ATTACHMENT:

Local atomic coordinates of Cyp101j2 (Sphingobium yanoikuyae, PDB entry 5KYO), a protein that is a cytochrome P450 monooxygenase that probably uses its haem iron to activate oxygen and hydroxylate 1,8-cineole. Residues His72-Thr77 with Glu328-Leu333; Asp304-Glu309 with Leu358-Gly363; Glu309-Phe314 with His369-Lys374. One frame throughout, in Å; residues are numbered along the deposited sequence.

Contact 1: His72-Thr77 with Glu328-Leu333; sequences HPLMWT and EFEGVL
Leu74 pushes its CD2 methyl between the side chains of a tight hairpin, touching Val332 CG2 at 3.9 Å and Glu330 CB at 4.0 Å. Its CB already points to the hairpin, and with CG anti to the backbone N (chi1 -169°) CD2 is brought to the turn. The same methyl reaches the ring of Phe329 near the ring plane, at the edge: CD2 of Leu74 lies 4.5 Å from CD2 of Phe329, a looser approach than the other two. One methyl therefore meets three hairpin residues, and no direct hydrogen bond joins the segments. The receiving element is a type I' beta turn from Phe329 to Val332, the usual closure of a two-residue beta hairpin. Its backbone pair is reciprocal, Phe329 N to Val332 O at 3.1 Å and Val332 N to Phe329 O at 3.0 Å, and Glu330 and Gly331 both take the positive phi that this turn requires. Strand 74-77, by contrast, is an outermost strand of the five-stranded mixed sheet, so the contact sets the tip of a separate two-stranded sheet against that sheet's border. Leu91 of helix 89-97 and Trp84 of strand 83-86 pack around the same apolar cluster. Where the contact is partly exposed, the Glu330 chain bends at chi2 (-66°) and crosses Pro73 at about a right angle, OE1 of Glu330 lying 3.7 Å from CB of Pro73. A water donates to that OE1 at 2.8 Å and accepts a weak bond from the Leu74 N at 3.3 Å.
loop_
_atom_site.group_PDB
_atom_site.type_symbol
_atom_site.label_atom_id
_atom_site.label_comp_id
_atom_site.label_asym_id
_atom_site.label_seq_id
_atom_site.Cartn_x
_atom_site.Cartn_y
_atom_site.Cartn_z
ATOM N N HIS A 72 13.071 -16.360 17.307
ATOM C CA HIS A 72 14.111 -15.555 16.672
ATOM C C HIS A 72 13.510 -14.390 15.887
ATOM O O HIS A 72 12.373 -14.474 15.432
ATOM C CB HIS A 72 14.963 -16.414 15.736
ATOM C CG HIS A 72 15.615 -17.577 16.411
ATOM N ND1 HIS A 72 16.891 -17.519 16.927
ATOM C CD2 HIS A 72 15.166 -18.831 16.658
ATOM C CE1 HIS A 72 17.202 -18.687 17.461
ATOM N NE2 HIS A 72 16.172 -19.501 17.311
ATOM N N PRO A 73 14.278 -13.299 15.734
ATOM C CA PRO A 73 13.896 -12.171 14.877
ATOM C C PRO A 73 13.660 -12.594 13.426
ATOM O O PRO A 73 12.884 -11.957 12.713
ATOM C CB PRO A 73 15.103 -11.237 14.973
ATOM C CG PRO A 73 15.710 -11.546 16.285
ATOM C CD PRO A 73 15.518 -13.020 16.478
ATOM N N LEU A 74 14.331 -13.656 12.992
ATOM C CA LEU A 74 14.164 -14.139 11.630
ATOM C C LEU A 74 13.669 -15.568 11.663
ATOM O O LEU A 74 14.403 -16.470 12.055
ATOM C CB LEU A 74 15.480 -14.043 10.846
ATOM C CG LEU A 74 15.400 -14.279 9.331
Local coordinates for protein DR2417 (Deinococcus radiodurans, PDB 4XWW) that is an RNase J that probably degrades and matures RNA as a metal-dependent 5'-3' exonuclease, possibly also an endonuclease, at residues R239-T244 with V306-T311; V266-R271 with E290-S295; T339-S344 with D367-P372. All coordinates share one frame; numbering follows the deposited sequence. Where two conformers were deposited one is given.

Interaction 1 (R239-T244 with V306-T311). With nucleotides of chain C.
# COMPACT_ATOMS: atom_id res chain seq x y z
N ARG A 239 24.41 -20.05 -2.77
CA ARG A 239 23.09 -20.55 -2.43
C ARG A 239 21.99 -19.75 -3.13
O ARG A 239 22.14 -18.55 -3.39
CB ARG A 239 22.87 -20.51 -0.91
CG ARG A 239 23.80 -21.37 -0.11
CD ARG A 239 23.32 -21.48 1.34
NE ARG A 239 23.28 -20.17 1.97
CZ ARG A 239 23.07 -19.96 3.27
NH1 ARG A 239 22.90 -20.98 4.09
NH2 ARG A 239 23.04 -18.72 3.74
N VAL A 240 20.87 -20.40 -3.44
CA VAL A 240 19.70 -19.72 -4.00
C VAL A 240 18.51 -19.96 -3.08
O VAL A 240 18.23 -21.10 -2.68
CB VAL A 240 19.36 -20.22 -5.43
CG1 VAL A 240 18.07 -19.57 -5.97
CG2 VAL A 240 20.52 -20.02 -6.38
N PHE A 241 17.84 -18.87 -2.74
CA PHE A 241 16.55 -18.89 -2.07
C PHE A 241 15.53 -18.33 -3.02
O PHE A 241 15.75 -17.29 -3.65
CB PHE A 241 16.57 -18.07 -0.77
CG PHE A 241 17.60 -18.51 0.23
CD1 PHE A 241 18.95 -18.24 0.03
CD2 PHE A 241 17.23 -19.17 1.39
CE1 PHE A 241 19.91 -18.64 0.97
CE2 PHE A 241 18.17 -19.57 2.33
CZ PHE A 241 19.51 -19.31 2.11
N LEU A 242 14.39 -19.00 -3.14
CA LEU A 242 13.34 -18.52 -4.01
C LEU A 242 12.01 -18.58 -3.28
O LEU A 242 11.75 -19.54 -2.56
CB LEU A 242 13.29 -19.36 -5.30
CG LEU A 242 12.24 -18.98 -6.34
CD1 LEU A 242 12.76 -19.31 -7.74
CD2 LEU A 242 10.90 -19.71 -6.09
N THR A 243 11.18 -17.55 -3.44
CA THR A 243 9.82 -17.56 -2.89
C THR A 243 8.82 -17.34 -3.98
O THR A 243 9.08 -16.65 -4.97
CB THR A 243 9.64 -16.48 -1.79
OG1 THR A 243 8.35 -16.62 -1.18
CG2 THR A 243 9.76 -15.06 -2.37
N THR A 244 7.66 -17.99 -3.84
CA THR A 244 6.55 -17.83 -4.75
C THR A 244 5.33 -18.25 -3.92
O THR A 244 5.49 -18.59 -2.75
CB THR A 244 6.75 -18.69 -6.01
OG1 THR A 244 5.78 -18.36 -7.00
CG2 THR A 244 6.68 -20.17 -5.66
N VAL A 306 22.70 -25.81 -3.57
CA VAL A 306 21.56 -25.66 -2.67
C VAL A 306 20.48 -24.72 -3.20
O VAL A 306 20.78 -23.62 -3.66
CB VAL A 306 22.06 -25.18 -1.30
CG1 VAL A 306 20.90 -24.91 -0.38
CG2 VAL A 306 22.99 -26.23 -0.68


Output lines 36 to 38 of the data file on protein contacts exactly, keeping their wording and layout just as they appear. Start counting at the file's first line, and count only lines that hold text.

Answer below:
ATOM C CG LEU A 74 15.400 -14.279 9.331
Local coordinates for protein DR2417 (Deinococcus radiodurans, PDB 4XWW) that is an RNase J that probably degrades and matures RNA as a metal-dependent 5'-3' exonuclease, possibly also an endonuclease, at residues R239-T244 with V306-T311; V266-R271 with E290-S295; T339-S344 with D367-P372. All coordinates share one frame; numbering follows the deposited sequence. Where two conformers were deposited one is given.

Interaction 1 (R239-T244 with V306-T311). With nucleotides of chain C.